Meara Dean, Hande Aydinli, Hermann Kessler, Emre Gorgun. Cleveland Clinic
Introduction: Recent epidemiological studies have reported changing patterns of diverticular disease in the American population. The incidence of diverticulitis is increasing among the young (<50 years), as are the rates of recurrent disease. There is ongoing controversy regarding the best management strategy for this group. Traditionally elective colectomy was recommended after a single episode, this has changed to a less aggressive approach. Current ASCRS guidelines recommend an individualized approach with selective use of elective colectomy rather than routine elective resection based on age.
This study investigates the clinical presentation and surgical outcomes of young patients presenting with diverticulitis using the ACS NSQIP database, and compares these outcomes over two time periods, being 2005-2010 and 2011-2014. It was expected the change to a more conservative management approach for this patient group has not resulted in any change to severity at presentation, rates of emergent procedures, rates of Hartmanns procedures, or rates of surgical complications.
Methods and Procedures: The NSQIP dataset from 2005-2014 was searched to identify all patients < 50 year with diagnosis of diverticulitis (ICD-9 code 562.11). Patients with disseminated carcinoma or recent chemo or radiotherapy and were excluded. Data was collected regarding patient demographics, clinical presentation, intra operative details and 30 day post-operative outcomes.
Results: 11648 patients were included in the analysis. The average age was 42.2 years and 35.1% were female. 53.2% of patients were obese (BMI > 30) or extremely obese (BMI > 40). Group 1 (2005-2010) had 4643 patients, Group 2 (2011-2014) had 7005 patients. Co morbidities were comparable between groups with the exception of diabetes and obesity (p > 0.05). Rates of pre operative sepsis, Hartmanns procedure, perforation rates and post operative complications were similar between the groups. The laparoscopic surgical approach use more in Group 2 (65%) vs. Group 1 (53%) (p< 0.05). The rate of emergency surgery was significantly higher in Group 2 (24.1%) vs. Group 1 (12.8%) (p < 0.05).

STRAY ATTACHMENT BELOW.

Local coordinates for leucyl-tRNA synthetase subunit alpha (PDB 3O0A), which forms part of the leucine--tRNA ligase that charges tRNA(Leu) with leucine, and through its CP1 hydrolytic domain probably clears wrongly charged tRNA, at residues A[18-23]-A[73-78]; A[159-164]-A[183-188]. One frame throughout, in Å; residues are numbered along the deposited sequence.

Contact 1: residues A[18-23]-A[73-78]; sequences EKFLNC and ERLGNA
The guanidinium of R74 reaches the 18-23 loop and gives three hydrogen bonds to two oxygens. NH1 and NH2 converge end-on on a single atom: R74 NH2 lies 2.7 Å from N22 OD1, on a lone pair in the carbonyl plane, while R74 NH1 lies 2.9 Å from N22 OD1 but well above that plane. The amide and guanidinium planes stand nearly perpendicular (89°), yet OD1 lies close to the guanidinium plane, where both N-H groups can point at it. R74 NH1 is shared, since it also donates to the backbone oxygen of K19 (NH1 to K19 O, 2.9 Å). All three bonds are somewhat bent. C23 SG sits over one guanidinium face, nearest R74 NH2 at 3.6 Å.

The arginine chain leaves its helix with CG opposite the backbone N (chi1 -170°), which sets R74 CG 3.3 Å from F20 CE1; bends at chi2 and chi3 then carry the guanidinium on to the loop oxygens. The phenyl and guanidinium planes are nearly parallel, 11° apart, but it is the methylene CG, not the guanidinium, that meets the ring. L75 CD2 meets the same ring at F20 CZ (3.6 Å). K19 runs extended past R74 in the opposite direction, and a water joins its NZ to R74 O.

Conclusions: Young patients presenting for surgery for diverticulitis are likely to be male and obese. Over time, with a change in management, the rates of pre-operative sepsis, Hartmann’s procedures, perforation or post-operative complications have not changed significantly, while rates of laparoscopic surgery have increased (p< 0.05).The observed increase in emergency surgery rates demonstrated may be due to the temporal effects of the change in management approach in terms of reduced elective cases, or a true change in the incidence of this disease among this population.
Presented at the SAGES 2017 Annual Meeting in Houston, TX.
Abstract ID: 79540
Program Number: P197
Presentation Session: Poster (Non CME)
Presentation Type: Poster